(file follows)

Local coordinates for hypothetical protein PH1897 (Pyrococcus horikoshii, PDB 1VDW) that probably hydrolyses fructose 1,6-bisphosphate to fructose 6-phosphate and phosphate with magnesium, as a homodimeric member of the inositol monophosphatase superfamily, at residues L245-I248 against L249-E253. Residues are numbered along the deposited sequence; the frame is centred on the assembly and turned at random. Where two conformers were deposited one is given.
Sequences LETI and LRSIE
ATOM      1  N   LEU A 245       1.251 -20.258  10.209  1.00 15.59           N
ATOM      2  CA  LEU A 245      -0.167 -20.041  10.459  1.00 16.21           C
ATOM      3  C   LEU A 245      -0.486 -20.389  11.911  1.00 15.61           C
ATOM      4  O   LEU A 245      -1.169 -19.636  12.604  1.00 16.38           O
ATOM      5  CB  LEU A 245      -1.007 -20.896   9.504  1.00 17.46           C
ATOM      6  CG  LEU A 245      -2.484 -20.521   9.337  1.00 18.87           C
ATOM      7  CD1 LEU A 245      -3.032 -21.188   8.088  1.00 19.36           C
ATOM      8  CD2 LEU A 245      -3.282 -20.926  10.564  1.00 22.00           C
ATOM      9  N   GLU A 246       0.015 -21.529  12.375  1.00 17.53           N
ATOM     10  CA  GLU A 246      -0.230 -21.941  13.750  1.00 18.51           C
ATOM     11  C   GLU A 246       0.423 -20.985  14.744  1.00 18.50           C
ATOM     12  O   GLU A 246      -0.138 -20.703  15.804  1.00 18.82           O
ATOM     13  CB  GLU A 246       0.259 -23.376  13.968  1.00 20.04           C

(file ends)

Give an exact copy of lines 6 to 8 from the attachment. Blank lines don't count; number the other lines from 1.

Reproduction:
ATOM      4  O   LEU A 245      -1.169 -19.636  12.604  1.00 16.38           O
ATOM      5  CB  LEU A 245      -1.007 -20.896   9.504  1.00 17.46           C
ATOM      6  CG  LEU A 245      -2.484 -20.521   9.337  1.00 18.87           C